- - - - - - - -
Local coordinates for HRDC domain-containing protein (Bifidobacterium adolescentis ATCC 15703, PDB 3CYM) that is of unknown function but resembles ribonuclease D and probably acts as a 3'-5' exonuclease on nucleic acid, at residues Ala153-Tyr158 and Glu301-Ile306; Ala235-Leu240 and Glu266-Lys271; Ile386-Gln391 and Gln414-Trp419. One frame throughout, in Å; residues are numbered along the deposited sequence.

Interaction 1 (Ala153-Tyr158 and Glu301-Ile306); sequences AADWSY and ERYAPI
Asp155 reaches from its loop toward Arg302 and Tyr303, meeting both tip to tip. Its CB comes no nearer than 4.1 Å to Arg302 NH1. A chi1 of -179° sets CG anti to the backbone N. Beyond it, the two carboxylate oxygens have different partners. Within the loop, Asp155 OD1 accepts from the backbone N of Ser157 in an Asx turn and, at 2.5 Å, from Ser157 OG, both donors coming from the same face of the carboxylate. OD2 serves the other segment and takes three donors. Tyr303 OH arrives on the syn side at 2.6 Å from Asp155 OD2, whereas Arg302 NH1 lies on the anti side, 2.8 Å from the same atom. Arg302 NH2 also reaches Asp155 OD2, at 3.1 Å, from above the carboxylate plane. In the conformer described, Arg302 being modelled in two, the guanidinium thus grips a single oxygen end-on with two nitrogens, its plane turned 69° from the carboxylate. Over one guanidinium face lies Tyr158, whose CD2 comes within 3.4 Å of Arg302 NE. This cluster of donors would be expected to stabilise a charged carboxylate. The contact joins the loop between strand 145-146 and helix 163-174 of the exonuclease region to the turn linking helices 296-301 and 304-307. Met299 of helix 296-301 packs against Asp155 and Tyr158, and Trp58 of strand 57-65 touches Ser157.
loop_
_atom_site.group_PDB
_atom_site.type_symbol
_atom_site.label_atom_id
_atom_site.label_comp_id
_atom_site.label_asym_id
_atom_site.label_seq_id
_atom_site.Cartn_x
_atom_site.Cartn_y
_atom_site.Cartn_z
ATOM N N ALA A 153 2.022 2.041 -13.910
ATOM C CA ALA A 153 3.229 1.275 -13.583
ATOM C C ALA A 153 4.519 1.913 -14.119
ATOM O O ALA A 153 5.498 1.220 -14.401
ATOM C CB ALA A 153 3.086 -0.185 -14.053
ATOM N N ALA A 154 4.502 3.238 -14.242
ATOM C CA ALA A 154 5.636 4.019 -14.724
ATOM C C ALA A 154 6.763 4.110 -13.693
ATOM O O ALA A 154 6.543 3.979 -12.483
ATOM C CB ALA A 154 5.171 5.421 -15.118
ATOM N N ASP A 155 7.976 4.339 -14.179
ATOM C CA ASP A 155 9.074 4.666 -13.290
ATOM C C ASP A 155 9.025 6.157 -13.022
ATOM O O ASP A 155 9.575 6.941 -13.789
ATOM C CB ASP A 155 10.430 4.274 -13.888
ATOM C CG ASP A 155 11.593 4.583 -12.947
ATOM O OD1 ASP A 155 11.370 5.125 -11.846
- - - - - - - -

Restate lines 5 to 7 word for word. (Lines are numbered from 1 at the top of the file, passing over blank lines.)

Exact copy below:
_atom_site.group_PDB
_atom_site.type_symbol
_atom_site.label_atom_id